I do want to write some more about the shenanigans surrounding the #silentselfie campaign, but I can’t do that now because I don’t think it’s quite over yet.
What I would like to write about is an un-boxed memory. I think of my brain as being kind of like ‘Warehouse 13’ (if you haven’t seen that, I would highly recommend it even if it is just for the brilliance that is Allison Scagliotti). I have boxes and boxes of memories stored. Some of them are on display, and some of them are boxed up. They’re boxed up because I can’t deal with them emotionally. Every so often, I might take one out to see whether I am able to deal with it. Sometimes, I can and then it gets put on a shelf for display. Sometimes, I can’t and then it gets re-boxed to be considered later. It’s probably not the healthiest way of processing things, but it allows me to function.
Sometimes, a memory box really calls for my attention, and I can’t ignore it. It really wants to be un-boxed, so what follows is a memory that has been desperately calling for my attention, and late last night, I finally figured out why: it’s the first time that I realised that I was considered odd.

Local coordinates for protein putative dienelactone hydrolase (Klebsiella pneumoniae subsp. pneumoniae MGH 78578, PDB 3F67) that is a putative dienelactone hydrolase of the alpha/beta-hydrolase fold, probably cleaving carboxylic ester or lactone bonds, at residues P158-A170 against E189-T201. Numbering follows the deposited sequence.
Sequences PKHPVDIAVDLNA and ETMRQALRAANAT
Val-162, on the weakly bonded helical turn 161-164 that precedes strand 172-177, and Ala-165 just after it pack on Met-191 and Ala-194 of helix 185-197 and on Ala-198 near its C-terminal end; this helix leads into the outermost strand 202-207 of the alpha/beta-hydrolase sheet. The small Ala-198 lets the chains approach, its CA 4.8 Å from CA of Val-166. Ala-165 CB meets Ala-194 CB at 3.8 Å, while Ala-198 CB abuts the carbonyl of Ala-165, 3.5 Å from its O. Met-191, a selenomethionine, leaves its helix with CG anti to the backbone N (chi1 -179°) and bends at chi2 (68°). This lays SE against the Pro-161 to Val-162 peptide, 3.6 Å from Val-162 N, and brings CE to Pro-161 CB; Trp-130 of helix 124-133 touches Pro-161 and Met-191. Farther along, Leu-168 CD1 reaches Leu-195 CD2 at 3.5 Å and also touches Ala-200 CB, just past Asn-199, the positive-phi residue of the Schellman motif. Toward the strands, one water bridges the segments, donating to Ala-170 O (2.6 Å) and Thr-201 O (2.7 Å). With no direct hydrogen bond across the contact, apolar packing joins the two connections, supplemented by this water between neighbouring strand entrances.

When I was younger, I had a habit of walking around singing in sounds – not words – just sounds like “noc, nic, ick, doh”. I did that when I was content in being in my own head. I would walk around, sing my sounds, and have the most amazing stories unfolding in my mind.
So, here’s my un-boxed memory: I was about 5 years old at the time. My father was dating a woman (whom he later married) and she called me out on this. She said “Do we have a little Chinaman in this house?” (if I was to assign a bigotry level to that statement based on her attitudes, it probably wouldn’t even register on the scale). I remember the look on her face as she said it. She was looking at me as though I was completely strange. She told me that I shouldn’t sing like that because it was weird. I felt embarrassed. In that moment, my five year old self realised that I was different. I stopped my singing my sounds after that. I started trying to be more like everyone else – and I tried and tried, but even on the rare occasion when I did manage to get it right, I never felt as comfortable as when I was able to walk around singing my little songs of sounds.
So, there you go, an un-boxed memory. It’s not particularly pretty. It’s not particularly ugly. It just is.